ASHM’s Taskforce on BBVs, Sexual Health and COVID-19 presents a lunchtime webinar - The Indigenous Health Response… https://t.co/bM2BFg81Rx
ASHM Report Back
Clinical posts from members and guests of the Australasian Society for HIV, Viral Hepatitis and Sexual Health Medicine (ASHM) from various international medical and scientific conferences on HIV, AIDS, viral hepatitis, and sexual health.
Day 4- Increasing the demand for HIV testing
Mark Stoove discussed innovative ways to improve HIV testing. 50-70% of HIV transmission among GBM are attributed to undiagnosed infection. There were policy and regulatory changes in 2012, which revolutionised HIV testing in Australia. Rapid HIV testing was introduced and there was an increase in HIV testing in community settings. The uptake of rapid HIV testing has been modest. Barriers may include funding, lack of government subsidy and some services feel testing can be time and resources heavy. The majority of HIV testing continues to occur in primary health care settings using serological laboratory testing
Community based HIV testing services such as ACON provide a comfortable, peer based service which clients find very acceptable. ACON in Sydney provides a peer based testing model, which is supported by nursing staff. Peer based clinics have successfully attracted first time testers that were classified as ‘high risk’. Rapid HIV testing has increased testing in urban areas but more needs to be done for those living in rural areas. We need to expand the geographical reach of HIV testing. The Terence Higgins Trust provided funding to increase testing in the UK. In a 14-month pilot study over 17,500 testing kits were posted and 10,410 specimens were returned. There was a positivity rate of 1.4% and this testing was welcomed by participants with 97% reporting that they would test this way again. Self-testing kits are available in the UK and the uptake has been excellent with over 27,000 units sold between April 2015 –Feb 2016. Half of the test kit users have never had a HIV test before.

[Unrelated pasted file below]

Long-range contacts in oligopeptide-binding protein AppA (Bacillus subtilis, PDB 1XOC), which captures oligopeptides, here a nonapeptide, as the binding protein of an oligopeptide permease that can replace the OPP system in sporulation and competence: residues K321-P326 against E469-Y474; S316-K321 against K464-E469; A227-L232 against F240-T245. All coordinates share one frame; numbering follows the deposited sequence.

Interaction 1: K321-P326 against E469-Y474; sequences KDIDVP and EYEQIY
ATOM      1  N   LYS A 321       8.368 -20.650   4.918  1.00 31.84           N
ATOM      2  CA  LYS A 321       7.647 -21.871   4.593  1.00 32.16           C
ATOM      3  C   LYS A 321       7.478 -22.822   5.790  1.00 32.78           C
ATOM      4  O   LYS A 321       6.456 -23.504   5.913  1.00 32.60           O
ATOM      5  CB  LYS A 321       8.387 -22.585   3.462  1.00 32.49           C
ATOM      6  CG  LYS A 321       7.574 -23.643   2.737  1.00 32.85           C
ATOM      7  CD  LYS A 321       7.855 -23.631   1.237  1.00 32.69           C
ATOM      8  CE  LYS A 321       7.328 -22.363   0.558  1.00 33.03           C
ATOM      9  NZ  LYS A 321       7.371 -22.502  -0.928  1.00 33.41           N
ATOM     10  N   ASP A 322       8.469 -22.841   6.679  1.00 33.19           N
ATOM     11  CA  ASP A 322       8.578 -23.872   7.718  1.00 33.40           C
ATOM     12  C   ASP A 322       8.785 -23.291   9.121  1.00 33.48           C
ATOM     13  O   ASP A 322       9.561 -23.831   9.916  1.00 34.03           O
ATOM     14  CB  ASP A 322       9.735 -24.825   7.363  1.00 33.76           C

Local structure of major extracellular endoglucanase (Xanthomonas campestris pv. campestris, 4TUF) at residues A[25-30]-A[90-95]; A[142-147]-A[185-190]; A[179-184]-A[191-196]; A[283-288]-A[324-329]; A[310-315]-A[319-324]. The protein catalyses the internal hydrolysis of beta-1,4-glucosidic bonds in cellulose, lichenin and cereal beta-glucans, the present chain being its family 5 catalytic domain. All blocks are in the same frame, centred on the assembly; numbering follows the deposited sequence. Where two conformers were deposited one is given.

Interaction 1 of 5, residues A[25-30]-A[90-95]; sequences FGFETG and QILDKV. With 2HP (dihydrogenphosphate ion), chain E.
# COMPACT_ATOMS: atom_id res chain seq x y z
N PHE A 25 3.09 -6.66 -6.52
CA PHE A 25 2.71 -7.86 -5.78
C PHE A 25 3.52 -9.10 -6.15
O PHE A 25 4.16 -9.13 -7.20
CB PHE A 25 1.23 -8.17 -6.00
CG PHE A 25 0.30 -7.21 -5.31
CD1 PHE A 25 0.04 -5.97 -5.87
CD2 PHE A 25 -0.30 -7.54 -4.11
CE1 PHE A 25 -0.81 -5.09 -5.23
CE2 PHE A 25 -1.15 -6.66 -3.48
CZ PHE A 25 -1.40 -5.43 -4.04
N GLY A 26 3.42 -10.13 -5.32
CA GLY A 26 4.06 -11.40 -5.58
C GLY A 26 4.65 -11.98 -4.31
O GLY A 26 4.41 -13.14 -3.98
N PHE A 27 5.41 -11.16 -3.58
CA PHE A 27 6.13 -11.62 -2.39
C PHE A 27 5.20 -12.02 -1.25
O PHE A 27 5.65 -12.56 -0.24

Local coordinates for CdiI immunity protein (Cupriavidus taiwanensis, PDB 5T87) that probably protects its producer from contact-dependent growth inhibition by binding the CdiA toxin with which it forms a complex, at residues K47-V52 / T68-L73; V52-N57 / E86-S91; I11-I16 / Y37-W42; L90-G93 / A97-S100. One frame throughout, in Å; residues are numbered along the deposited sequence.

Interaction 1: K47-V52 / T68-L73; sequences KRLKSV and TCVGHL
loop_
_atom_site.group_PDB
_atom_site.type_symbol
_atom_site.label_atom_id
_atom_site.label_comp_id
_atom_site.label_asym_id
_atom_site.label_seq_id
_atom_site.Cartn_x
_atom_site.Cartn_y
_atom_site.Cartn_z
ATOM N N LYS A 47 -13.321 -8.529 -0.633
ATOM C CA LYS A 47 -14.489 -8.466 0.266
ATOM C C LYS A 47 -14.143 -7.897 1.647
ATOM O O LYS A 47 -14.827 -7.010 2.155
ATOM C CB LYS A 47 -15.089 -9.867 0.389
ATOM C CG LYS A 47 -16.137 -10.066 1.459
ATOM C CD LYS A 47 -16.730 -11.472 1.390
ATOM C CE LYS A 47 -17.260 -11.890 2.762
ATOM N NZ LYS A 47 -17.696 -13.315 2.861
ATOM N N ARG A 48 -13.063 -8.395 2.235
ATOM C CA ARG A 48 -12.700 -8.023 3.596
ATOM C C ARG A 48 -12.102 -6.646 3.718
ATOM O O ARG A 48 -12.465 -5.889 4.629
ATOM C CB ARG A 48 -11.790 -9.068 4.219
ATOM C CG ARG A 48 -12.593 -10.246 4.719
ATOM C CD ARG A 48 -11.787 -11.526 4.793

-We need to ramp up HIV testing
-Self testing kits should be available in available
-Funding may be a barrier for services offering HIV testing. Government subsidies could improve rates of HIV testing
Vickie Knight spoke about the effect a[TEST] clinics has had on HIV testing among gay and bisexual men. It was found that the clinic on Oxford Street in Sydney has increase testing and also increased the frequency of testing. Factors that make this clinic user friendly include short wait times, the service is free, CASI is used which means intrusive sexual health histories are not taken by health professionals.
This model works and has increased testing among GBM.